We describe a study of the side-to-side asymmetries on kpc scales inthe jets of FR I radio galaxies selected from the B2 sample. The basicdata are jet surface brightnesses and widths determined by fittingtransverse profiles to Very Large Array (VLA) images at a range ofdistances from the core. Differences between the jets at a givendistance from the nucleus are interpreted as effects of Doppler beamingon intrinsically symmetrical flows and are compared with the modelderived for 3C31 by Laing & Bridle and with simpler variants. Thejet/counterjet brightness ratios where the main jet first brightens arecorrelated with core prominence, as expected for a relativistic flow.From the distribution of brightness ratios, we infer that jets have amaximum velocity ~0.9c where they first flare and brighten, but there isalso evidence for additional slower material. Deceleration tosubrelativistic speeds occurs on scales which increase with radio power.Jets in the majority of sources with luminosities <1024WHz-1 at 1.4 GHz become essentially symmetrical (andtherefore subrelativistic) within 2 kpc of the core. In more powerfulsources, jets that flare within the first 2 kpc become symmetrical by 10kpc, but a subset of the most luminous objects has jets which remainasymmetrical to larger distances. The point at which the brighter jetflares appears to correspond to a sudden increase in rest-frameemissivity, but the ratio of distances to the flaring point in main andcounterjets is anticorrelated with brightness ratio, as expected for adecelerating relativistic flow. Brightness and full width athalf-maximum (FWHM) ratios are also anticorrelated, an effect which weinterpret as a result of Doppler beaming for a flow in which thevelocity decreases radially outwards from the jet axis. Jet decelerationby entrainment of external material provides a natural explanation forthese velocity gradients. The jet energy flux is roughly consistent withenergy supply to the lobes over a source lifetime estimated fromspectral index measurements. Our results are qualitatively consistentwith unified models of FR I radio galaxies and BL Lac objects, butrequire some modifications to the standard picture.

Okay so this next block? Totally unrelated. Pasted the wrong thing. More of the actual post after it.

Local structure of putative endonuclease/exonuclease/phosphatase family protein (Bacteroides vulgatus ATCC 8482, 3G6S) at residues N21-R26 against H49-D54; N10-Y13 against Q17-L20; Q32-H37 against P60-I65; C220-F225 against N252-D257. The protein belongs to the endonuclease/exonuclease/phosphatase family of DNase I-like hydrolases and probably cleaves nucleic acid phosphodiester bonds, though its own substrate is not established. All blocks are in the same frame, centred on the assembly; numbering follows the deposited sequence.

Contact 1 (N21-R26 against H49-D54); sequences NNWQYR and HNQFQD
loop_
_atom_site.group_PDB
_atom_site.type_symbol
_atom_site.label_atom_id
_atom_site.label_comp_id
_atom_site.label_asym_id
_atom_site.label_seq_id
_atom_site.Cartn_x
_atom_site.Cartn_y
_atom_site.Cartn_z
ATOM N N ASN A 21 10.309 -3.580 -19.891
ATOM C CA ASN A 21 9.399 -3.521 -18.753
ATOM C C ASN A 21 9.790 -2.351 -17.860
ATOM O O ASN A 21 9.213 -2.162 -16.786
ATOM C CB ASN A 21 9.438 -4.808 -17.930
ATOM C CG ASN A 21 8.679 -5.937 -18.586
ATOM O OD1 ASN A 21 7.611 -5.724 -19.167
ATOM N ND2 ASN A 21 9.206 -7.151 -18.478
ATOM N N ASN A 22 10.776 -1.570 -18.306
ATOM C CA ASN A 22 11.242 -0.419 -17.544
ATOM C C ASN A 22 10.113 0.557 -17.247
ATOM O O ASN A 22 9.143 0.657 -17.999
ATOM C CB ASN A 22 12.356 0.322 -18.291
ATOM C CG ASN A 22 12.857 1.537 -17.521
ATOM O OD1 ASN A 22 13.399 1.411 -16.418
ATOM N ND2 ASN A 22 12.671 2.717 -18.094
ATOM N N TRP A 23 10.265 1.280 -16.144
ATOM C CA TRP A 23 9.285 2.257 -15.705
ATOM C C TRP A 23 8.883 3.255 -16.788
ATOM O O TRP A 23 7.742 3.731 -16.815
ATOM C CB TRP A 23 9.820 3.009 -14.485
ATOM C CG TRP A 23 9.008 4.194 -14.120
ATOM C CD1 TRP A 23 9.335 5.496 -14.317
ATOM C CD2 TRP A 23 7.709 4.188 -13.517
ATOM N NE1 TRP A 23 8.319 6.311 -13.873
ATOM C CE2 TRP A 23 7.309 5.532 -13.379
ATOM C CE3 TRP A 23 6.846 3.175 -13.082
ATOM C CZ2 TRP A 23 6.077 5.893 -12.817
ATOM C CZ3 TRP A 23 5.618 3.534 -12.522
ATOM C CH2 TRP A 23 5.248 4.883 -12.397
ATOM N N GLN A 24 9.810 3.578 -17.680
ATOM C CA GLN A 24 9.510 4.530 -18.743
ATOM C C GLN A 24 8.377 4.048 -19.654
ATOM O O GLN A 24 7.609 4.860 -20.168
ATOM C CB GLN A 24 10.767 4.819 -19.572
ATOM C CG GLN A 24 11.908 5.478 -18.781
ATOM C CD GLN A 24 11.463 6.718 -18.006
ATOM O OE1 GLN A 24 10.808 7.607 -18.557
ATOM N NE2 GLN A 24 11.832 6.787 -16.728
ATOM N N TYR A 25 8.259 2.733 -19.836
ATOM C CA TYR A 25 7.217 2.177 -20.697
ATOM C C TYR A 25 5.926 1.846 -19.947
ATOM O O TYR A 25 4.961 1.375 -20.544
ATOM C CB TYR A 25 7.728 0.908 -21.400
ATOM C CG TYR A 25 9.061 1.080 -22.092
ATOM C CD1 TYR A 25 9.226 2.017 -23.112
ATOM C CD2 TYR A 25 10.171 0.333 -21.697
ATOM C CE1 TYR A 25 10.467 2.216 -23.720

|The peculiar motions of early-type galaxies in two distant regions - II. The spectroscopic data|
We present the spectroscopic data for the galaxies studied in the EFARproject, which is designed to measure the properties and peculiarmotions of early-type galaxies in two distant regions. We have obtained1319 spectra of 714 early-type galaxies over 33 observing runs on 10different telescopes. We describe the observations and data reductionsused to measure redshifts, velocity dispersions and the Mgb and Mg_2Lick linestrength indices. Detailed simulations and intercomparison ofthe large number of repeat observations lead to reliable error estimatesfor all quantities. The measurements from different observing runs arecalibrated to a common zero-point or scale before being combined,yielding a total of 706 redshifts, 676 velocity dispersions, 676 Mgblinestrengths and 582 Mg_2 linestrengths. The median estimated errors inthe combined measurements are Delta cz=20 km s^-1, Delta sigma sigma=9.1 per cent, Delta Mgb Mgb=7.2 per cent and Delta Mg_2=0.015 mag.Comparison of our measurements with published data sets shows nosystematic errors in the redshifts or velocity dispersions, and onlysmall zero-point corrections to bring our linestrengths on to thestandard Lick system. We have assigned galaxies to physical clusters byexamining the line-of-sight velocity distributions based on EFAR andZCAT redshifts, together with the projected distributions on the sky. Wederive mean redshifts and velocity dispersions for these clusters, whichwill be used in estimating distances and peculiar velocities and to testfor trends in the galaxy population with cluster mass. The spectroscopicparameters presented here for 706 galaxies combine high-quality data,uniform reduction and measurement procedures, and detailed erroranalysis. They form the largest single set of velocity dispersions andlinestrengths for early-type galaxies published to date.
|The complex radio spectrum of 3C 130|
I present four-frequency radio observations of the wide-angle tail radiogalaxy 3C 130. By a technique of simulatedobservations, I assess the systematic errors in the data due to thevarying uv plane coverage in the different observations used. Usingspectral tomography I show that, at least in the southern plume, thesource can be represented by a two-component model consisting of aflat-spectrum core and steep-spectrum sheath, as recently found in otherFRI sources. In addition, there is a strong difference in thehigh-frequency spectra of the northern and southern plumes. I discussthe implications of these observations for the source's jet dynamics andparticle acceleration, and discuss models of the class of WATs as awhole.
|Radiative ages in a representative sample of low luminosity radio galaxies|
Two frequency observations, mainly at 1.4 and 5 GHz from the VLA, havebeen used to study spectral variations along the lobes of some nearbylow luminosity radio galaxies that constitute a representative sampleselected from the B2 catalogue. The variations of the spectral indexhave been interpreted as being due to synchrotron and inverse Comptonlosses and characteristic spectral ages are deduced for the relativisticelectrons. The radiative ages are in the range of several 10(7) years.These ages correlate well with the source sizes. They also appear to beconsistent with dynamical ages determined from ram-pressure arguments,if we make reasonable assumptions about the ambient gas density andallow for very moderate deviations from the equipartition conditions.There appears to be a significant difference between the radiative agesof sources in our sample and those of more powerful 3CR radio sources.We briefly discuss the possibility of re-acceleration processes andindicate some objects where these may occur.
|Bilateral symmetry in active galaxies.|